Precision agriculture technology set to directly benefit the blueberry industry

- October 31, 2018

Dr. Qamar and his research team demonstrate the technology. (Provided photos)
Dr. Qamar and his research team demonstrate the technology. (Provided photos)

Despite tough times recently faced in the wild blueberry industry, it seems there is a glimmer of hope for wild blueberry producers.

Through a new program funded partially by the Nova Scotia Department of Agriculture, wild blueberry producers in Nova Scotia can now apply for funding assistance to help to improve the efficiency of their wild blueberry harvesters.

“As we know, the wild blueberry industry has been facing serious financial crisis,” explains Qamar Zaman, head of the Precision Agriculture team at the Faculty of Agriculture.

“Fruit prices are very low and cost of production is high. Harvesting costs are very high, nearly 49.5 per cent of the total cost of production,” adds Travis Esau, also a member of the Precision Agriculture team.

The Wild Blueberry Harvester Efficiency Program will help producers to offset the high costs of harvesting their berries. With the additional funding, producers will be able to adopt new harvester technology to help increase their harvest and field handling efficiency. As a result, wild blueberry producers could see an increase in berry yield and quality. The support provided by this program will also allow growers to increase their competitive advantage.

“A program like this is very important to our industry at this time,” Dr. Zaman explains. “The program will allow producers to upgrade their wild blueberry harvesters, which will increase farm profitability and assist with the stabilization of industry over time.”

Improving efficiency

The significant achievements of the Precision Agriculture Research Team are what ultimately led to the implementation of the Wild Blueberry Harvester Efficiency Program. Precision Agriculture looks at many variables in farming practices that make farming more efficient, accurate, controlled and profitable when it comes to growing and cultivating crops.

Through this research, Dr. Zaman and his team of researchers have come up with new technologies to help improve and maintain the wild blueberry industry. They have about eight projects, either completed or in progress but their most notable technology is the automated prototype variable rate sprayer for spot application of agrochemicals.

Traditionally, growers apply agrochemicals uniformly without considering bare spots, weed patches and the substantial variability in soil and crop characteristics that exist within fields. These uniform applications of chemicals results in either over or under-application.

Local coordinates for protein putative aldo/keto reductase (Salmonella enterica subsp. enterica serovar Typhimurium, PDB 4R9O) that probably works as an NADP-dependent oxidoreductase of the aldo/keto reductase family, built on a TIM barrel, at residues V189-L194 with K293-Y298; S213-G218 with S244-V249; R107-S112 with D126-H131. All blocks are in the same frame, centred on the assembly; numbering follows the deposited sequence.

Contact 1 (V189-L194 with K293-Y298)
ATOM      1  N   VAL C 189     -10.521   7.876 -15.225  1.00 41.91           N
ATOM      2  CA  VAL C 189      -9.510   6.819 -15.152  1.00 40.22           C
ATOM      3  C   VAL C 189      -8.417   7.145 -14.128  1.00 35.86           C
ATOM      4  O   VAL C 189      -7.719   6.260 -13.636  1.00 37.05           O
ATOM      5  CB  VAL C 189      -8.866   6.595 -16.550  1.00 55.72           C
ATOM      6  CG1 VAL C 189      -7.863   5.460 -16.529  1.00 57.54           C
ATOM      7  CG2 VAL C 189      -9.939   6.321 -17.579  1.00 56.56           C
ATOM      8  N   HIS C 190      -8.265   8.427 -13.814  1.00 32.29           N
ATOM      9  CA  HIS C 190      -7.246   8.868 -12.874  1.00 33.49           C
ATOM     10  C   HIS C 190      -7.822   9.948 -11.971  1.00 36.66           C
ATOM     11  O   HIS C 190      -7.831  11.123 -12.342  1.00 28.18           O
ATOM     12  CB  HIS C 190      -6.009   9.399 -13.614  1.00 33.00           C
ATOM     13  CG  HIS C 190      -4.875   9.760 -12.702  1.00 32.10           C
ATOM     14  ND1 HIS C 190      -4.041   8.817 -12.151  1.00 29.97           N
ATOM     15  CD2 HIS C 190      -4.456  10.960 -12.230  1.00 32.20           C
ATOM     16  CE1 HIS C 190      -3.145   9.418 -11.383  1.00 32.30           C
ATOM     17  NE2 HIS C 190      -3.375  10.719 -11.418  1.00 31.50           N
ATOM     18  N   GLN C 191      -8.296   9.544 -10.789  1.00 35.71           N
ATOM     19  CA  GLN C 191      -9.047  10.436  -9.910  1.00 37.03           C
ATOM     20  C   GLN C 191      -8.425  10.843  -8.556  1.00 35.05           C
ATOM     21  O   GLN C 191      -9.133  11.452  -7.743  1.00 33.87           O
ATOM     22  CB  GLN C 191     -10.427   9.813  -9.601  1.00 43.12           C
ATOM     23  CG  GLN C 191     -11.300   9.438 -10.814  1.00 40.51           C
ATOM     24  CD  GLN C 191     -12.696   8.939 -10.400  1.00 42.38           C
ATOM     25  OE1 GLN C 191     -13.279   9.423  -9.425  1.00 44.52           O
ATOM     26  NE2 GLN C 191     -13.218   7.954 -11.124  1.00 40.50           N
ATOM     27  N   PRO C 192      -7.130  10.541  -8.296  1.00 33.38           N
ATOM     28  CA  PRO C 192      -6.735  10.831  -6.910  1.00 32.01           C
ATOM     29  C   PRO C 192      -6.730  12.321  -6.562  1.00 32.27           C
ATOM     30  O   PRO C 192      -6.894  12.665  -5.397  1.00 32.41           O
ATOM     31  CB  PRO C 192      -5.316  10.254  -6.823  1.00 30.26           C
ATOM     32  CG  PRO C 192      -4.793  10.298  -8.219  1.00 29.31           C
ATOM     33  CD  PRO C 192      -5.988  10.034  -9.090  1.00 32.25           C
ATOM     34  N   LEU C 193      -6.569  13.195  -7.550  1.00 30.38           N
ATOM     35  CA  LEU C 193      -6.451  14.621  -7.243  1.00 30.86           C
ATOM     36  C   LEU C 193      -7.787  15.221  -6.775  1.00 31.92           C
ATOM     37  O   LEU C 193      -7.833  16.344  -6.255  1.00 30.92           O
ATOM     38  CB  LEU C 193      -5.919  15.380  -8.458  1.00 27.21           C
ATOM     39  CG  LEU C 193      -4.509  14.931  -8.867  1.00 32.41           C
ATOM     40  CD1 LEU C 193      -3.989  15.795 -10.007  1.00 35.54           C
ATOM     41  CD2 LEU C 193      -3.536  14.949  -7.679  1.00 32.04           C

“Newly developed fields have 20-50 per cent bare patches,” Dr. Zaman says. “There is no need to fertilize or spray there because if you apply chemicals, you will increase costs.”

The PA team’s most recent project, “Improving efficiency of commercial wild blueberry harvester using precision agriculture technologies” was completed in September 2017. The project saw monumental success, noting Precision Ag technologies improved harvester efficiency, increased berry yield and quality reduced cost of production.

The power of partnership

Based on this success of the precision agriculture research, the governments of Canada and Nova Scotia launched the Wild Blueberry Harvester Efficiency Program under the Canadian Agricultural Partnership, a five-year, $3-billion investment by federal, provincial and territorial governments that aims to strengthen the agriculture and agri-food sector and ensure continued innovation, growth and prosperity.

Each applicant may be eligible for 75 per cent funding assistance under Canadian Agricultural Partnership to a maximum of $20,000 per harvester. It allows farmers, machinery manufacturers and processors at all levels, ranging from small family-run operations to large agri-businesses, to achieve significant improvements in farming efficiency.

“The funding provided to the wild blueberry producers enables them to upgrade their harvesters equipped with precision harvesting technologies,” Dr. Zaman says. “Such improved technologies will gradually change the basic patterns of production and consumption and enable humankind’s transition to a new and more harmonious approach to economic, environmental and social development.”

Application forms and complete program guidelines can be found at,


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